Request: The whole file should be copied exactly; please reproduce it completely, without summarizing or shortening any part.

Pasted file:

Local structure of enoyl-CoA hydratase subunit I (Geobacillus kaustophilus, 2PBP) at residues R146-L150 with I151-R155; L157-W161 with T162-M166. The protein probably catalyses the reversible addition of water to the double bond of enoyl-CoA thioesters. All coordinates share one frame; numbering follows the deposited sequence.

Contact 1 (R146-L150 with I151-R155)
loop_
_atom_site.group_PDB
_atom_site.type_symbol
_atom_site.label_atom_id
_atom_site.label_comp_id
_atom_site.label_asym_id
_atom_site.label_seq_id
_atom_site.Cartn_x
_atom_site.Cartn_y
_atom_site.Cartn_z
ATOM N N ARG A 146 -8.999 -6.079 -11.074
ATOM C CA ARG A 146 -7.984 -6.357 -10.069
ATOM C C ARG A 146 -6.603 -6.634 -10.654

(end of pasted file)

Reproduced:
Local structure of enoyl-CoA hydratase subunit I (Geobacillus kaustophilus, 2PBP) at residues R146-L150 with I151-R155; L157-W161 with T162-M166. The protein probably catalyses the reversible addition of water to the double bond of enoyl-CoA thioesters. All coordinates share one frame; numbering follows the deposited sequence.

Contact 1 (R146-L150 with I151-R155)
loop_
_atom_site.group_PDB
_atom_site.type_symbol
_atom_site.label_atom_id
_atom_site.label_comp_id
_atom_site.label_asym_id
_atom_site.label_seq_id
_atom_site.Cartn_x
_atom_site.Cartn_y
_atom_site.Cartn_z
ATOM N N ARG A 146 -8.999 -6.079 -11.074
ATOM C CA ARG A 146 -7.984 -6.357 -10.069
ATOM C C ARG A 146 -6.603 -6.634 -10.654